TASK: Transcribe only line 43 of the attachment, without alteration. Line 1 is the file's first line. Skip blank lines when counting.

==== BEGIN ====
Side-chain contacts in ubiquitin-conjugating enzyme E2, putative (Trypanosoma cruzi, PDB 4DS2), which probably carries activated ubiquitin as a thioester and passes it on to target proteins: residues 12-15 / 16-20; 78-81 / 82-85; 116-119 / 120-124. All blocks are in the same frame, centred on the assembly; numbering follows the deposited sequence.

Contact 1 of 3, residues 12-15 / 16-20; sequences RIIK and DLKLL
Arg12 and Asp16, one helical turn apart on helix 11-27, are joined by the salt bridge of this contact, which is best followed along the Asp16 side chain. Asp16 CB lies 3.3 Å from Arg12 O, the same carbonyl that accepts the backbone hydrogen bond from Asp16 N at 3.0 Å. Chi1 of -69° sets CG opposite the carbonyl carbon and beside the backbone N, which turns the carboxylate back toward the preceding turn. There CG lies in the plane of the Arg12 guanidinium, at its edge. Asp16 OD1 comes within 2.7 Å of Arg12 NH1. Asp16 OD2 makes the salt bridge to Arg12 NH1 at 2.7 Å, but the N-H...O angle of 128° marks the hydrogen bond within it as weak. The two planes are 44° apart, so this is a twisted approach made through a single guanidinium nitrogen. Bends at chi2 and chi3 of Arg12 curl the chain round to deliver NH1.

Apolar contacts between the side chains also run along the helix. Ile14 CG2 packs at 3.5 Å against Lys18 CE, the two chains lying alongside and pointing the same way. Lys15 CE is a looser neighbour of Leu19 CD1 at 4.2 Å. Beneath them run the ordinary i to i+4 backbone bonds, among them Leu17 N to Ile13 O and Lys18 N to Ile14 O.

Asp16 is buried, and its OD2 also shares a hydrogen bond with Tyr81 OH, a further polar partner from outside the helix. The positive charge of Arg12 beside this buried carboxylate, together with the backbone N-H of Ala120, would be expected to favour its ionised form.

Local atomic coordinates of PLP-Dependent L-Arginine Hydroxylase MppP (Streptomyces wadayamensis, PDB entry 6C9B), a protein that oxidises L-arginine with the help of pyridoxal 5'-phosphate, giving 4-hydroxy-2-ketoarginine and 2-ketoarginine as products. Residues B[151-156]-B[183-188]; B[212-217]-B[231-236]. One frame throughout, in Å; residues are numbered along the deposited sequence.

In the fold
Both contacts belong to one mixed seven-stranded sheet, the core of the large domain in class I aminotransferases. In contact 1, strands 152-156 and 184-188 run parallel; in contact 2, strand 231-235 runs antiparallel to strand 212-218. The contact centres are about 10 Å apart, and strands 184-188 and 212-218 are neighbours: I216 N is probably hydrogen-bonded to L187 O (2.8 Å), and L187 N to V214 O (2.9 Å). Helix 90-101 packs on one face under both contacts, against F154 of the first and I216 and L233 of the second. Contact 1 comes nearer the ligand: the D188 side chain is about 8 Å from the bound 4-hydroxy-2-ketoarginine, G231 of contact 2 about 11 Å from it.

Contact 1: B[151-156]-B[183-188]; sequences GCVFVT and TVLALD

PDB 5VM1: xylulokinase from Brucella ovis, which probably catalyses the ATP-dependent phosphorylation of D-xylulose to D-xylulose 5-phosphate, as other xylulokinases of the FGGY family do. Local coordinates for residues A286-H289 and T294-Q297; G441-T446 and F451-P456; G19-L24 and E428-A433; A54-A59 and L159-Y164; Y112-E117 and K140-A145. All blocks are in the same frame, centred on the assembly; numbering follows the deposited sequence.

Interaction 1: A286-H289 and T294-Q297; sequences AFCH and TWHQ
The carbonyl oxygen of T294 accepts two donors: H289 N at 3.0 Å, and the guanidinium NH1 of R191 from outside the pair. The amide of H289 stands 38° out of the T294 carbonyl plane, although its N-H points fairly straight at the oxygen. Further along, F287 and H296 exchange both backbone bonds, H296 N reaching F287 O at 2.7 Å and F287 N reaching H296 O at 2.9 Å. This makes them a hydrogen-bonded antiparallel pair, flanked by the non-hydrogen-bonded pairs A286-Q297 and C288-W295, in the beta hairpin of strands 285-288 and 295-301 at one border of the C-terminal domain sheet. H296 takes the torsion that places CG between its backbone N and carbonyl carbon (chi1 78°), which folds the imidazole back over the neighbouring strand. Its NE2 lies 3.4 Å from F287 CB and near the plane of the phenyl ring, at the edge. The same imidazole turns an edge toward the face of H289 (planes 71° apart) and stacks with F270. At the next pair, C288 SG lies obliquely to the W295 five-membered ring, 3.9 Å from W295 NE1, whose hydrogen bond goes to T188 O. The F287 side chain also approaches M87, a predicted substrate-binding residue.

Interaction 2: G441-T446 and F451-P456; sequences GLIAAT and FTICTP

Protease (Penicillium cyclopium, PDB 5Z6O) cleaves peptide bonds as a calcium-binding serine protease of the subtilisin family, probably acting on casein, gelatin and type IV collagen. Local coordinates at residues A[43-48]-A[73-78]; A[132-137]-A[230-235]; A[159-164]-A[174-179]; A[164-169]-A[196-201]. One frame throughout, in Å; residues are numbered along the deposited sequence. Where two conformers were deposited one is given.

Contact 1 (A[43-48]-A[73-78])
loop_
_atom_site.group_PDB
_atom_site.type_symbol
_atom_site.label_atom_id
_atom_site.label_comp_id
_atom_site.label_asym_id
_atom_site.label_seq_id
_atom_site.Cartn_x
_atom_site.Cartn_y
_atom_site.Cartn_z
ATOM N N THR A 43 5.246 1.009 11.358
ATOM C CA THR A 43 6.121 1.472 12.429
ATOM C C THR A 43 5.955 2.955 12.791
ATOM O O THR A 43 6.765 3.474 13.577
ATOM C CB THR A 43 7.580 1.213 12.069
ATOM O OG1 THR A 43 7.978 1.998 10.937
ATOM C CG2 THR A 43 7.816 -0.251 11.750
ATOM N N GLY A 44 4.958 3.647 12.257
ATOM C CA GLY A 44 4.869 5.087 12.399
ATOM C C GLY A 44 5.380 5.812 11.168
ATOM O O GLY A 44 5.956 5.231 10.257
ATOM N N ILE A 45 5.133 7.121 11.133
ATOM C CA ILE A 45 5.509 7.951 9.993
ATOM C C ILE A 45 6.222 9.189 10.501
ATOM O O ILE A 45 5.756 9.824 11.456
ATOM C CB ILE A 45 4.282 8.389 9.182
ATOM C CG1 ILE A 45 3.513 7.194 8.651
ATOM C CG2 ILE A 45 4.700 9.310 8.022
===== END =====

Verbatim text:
ATOM C CG2 ILE A 45 4.700 9.310 8.022